With review and feedback from CEENTA Ophthalmologist Wei Huang, MD (Huntersville)
As people lose their vision, some may say, either seriously or jokingly, that they’re going blind. But there is a spectrum where more serious vision loss can fall, called the low vision spectrum.
What is low vision?
If someone’s vision in their best eye is only 20/70, even with best corrective lenses, they have low vision. Low vision cannot be corrected with glasses, contact lenses, medicine, or surgery. It can interfere with everyday activities like reading, driving, watching TV, and even recognizing faces. Most common causes include macular degeneration, glaucoma, and diabetic retinopathy.
What does it mean to be legally blind?
On the far end of this spectrum is legal blindness. Someone is considered legally blind if their central visual acuity is 20/200 or less in the better eye with best correction, or their widest diameter of visual field is no greater than 20 degrees, CEENTA Ophthalmologist Wei Huang, MD, said. This is the point in the United States where they would qualify for legal or government assistance.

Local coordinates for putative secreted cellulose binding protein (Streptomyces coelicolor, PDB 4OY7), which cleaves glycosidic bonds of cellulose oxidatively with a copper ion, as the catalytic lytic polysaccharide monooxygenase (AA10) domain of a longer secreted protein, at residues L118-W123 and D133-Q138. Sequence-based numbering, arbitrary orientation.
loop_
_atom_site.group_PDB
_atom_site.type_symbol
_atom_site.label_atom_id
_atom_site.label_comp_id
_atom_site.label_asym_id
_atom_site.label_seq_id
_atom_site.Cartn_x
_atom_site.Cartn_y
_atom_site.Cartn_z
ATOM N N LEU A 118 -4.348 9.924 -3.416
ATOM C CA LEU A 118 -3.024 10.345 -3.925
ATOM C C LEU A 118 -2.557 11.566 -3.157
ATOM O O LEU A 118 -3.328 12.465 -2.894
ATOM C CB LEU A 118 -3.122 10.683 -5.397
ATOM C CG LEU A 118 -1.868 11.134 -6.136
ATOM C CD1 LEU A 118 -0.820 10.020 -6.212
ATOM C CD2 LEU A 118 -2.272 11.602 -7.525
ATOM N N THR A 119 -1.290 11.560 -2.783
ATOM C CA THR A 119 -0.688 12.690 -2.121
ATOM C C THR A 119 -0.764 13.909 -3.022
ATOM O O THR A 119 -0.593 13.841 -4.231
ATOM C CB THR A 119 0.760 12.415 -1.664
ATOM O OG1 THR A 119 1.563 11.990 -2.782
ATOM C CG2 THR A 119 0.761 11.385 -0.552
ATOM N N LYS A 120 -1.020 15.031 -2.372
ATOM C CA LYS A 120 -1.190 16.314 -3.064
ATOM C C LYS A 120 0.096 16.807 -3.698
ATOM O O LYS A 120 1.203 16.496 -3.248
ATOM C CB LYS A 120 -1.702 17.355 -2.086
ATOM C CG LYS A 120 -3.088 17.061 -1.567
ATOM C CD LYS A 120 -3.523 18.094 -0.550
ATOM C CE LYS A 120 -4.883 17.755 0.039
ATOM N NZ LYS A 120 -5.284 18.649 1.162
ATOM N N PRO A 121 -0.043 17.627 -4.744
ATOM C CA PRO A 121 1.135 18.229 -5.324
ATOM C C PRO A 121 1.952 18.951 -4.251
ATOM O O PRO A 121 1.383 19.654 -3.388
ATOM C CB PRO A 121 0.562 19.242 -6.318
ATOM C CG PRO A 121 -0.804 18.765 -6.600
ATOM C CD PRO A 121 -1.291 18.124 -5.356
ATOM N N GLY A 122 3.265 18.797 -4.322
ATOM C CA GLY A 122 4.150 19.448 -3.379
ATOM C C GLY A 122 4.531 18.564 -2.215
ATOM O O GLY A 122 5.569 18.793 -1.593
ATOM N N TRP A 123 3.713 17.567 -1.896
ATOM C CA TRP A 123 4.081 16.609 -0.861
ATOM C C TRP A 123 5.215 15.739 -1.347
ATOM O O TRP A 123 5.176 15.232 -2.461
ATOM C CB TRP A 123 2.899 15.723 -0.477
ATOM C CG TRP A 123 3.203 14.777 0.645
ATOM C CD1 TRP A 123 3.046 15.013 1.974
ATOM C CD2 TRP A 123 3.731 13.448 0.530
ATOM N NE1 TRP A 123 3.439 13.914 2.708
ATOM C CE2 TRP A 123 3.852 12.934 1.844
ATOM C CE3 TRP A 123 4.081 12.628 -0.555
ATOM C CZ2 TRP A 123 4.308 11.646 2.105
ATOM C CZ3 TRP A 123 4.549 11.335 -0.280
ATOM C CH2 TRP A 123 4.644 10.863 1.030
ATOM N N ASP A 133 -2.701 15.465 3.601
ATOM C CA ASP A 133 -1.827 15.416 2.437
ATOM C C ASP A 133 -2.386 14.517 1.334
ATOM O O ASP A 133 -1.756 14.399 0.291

How is severe vision loss treated?
The first step is determining what exactly is causing your low vision. Once an ophthalmologist determines that, treatment plans can be discussed. However, in many cases, like with glaucoma, lost vision cannot be restored. The best that can be done is to treat the cause early and continue monitoring it so vision loss doesn’t deteriorate.
Can CEENTA’s doctors help me with low vision?
CEENTA’s has ophthalmologist in North and South Carolina who are fellowship-trained and have special interests in eye conditions that cause low vision. If you are concerned about your eyes’ health, schedule an appointment at CEENTA today.
This blog is for informational purposes. For specific medical questions, please consult your doctor. Would you like an appointment with Dr. Huang? Call 704-295-3000. You can also request an appointment online or through myCEENTAchart.